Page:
• Byrn J.C.
        • Zhang L.P.
        • Swedish K.A.
        • Jahn A.E.
        • Divino C.M.
        Risk factors for the development of fulminant Clostridium difficile colitis.
        Surgery. 2008; 143: 623-629
        • Dallal R.M.
        • Harbrecht B.G.
        • Boujoukas A.J.
        • Sirio C.A.
        • Farkas L.M.
        • Lee K.K.
        • et al.
        Fulminant Clostridium difficile: an underappreciated and increasing cause of death and complications.
        Ann Surg. 2002; 235: 363-372
        • Khanna S.
        • Pardi D.S.
        The growing incidence and severity of Clostridium difficile infection in inpatient and outpatient settings.
        Expert Rev Gastroenterol Hepatol. 2010; 4: 409-416
        • Redelings M.D.
        • Sorvillo F.
        • Mascola L.
        Increase in Clostridium difficile–related mortality rates, United States, 1999-2004.
        Emerg Infect Dis. 2007; 13: 1417-1419
        • Ricciardi R.
        • Rothenberger D.A.
        • Madoff R.D.
        • Baxter N.N.
        Increasing prevalence and severity of Clostridium difficile colitis in hospitalized patients in the United States.
        Arch Surg. 2007; 142: 624-631
        • Salazar M.
        • Baskin L.
        • Garey K.W.
        • DuPont H.L.
        Clostridium difficile–related death rates in Texas, 1999-2005.
        J Infect. 2009; 59: 303-307
        • Warny M.
        • Pepin J.
        • Fang A.
        • Killgore G.
        • Thompson A.
        • Brazier J.
        • et al.
        Toxin production by an emerging strain of Clostridium difficile associated with outbreaks of severe disease in North America and Europe.
        Lancet. 2005; 366: 1079-1084
        • Zilberberg M.D.
        • Shorr A.F.
        • Kollef M.H.
        Increase in adult Clostridium difficile–related hospitalizations and case-fatality rate, United States, 2000-2005.
        Emerg Infect Dis. 2008; 14: 929-931
        • Mocanu V.
        • Buth K.J.
        • Johnston L.B.
        • Davis I.
        • Hirsch G.M.
        • Legare J.F.
        The importance of continued quality improvement efforts in monitoring hospital-acquired infection rates: a cardiac surgery experience.
        Ann Thorac Surg. 2015; 99: 2061-2069
        • Morris A.M.
        • Jobe B.A.
        • Stoney M.
        • Sheppard B.C.
        • Deveney C.W.
        • Deveney K.E.
        Clostridium difficile colitis: an increasingly aggressive iatrogenic disease?.
        Arch Surg. 2002; 137: 1096-1100
        • Stewart D.B.
        • Hollenbeak C.S.
        Clostridium difficile colitis: factors associated with outcome and assessment of mortality at a national level.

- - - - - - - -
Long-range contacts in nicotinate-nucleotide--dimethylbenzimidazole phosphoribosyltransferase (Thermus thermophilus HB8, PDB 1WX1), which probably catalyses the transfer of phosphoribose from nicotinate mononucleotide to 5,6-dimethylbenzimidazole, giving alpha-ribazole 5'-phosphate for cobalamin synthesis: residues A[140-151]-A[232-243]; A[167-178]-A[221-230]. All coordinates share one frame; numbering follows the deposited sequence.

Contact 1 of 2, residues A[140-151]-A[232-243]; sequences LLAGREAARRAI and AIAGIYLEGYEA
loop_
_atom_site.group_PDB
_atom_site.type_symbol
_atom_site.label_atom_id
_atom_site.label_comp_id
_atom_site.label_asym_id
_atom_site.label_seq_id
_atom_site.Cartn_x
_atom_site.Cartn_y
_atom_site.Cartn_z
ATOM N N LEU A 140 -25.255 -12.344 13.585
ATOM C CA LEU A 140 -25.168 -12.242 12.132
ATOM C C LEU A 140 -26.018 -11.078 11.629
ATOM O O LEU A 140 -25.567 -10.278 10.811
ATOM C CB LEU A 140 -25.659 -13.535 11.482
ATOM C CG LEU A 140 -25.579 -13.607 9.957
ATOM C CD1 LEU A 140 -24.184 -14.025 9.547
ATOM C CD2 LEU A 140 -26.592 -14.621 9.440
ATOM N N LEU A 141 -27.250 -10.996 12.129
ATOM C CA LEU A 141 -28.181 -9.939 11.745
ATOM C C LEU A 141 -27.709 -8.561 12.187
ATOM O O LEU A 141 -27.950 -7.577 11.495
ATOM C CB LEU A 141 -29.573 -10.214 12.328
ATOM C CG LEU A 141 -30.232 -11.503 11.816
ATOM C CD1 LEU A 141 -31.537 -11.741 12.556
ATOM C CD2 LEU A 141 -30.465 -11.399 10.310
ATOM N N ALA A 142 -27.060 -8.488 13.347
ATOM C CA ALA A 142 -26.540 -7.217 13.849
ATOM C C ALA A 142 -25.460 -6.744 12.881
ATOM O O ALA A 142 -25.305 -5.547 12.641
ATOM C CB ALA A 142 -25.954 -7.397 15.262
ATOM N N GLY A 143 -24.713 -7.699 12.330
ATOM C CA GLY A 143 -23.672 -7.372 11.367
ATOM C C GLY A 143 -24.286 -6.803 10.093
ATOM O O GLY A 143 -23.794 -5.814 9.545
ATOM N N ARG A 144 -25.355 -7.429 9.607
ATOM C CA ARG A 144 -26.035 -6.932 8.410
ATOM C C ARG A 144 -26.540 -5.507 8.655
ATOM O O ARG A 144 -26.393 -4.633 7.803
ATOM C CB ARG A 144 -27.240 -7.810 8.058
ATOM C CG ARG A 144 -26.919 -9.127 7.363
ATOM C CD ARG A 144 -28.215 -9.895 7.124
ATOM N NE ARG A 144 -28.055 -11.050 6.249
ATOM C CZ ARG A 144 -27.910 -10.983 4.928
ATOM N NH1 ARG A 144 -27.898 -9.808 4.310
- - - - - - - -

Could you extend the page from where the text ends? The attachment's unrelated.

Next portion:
J Gastrointest Surg. 2011; 15: 1548-1555
        • McDonald L.C.
        • Killgore G.E.
        • Thompson A.
        • Owens Jr., R.C.
        • Kazakova S.V.
        • Sambol S.P.
        • et al.
        An epidemic, toxin gene-variant strain of Clostridium difficile.
        New Engl J Med. 2005; 353: 2433-2441
        • Elixhauser A.
        • Jhung M.
        Clostridium difficile–Associated Disease in US Hospitals, 1993-2005. Healthcare Cost and Utilization Project Statistical Brief 50.
        Agency for Healthcare Research and Quality, Rockville, Md2006
        • Inkster T.
        Antibiotic prophylaxis for cardiac surgery: a shift away from traditional cephalosporins?.
        J Cardiothorac Vasc Anesth. 2009; 23: 933-935
        • Wysowski D.K.
        Increase in deaths related to enterocolitis due to Clostridium difficile in the United States, 1999-2002.
        Public Health Rep. 2006; 121: 361-362
        • Flagg A.
        • Koch C.G.
        • Schiltz N.
        • Chandran Pillai A.
        • Gordon S.M.
        • Pettersson G.B.
        • et al.
        Analysis of Clostridium difficile infections after cardiac surgery: epidemiologic and economic implications from national data.
        J Thorac Cardiovasc Surg. 2014; 148: 2404-2409
        • Lessa F.C.
        • Mu Y.
        • Bamberg W.M.
        • Beldavs Z.G.
        • Dumyati G.K.
        • Dunn J.R.
        • et al.
        Burden of Clostridium difficile infection in the United States.
        N Engl J Med. 2015; 372: 825-834
        • Aguayo C.
        • Flores R.
        • Lévesque S.
        • Araya P.
        • Ulloa S.
        • Lagos J.
        • et al.
        Rapid spread of Clostridium difficile NAP1/027/ST1 in Chile confirms the emergence of the epidemic strain in Latin America.
        Epidemiol Infect. 2015; 143: 3069-3073
        • Ngamskulrungroj P.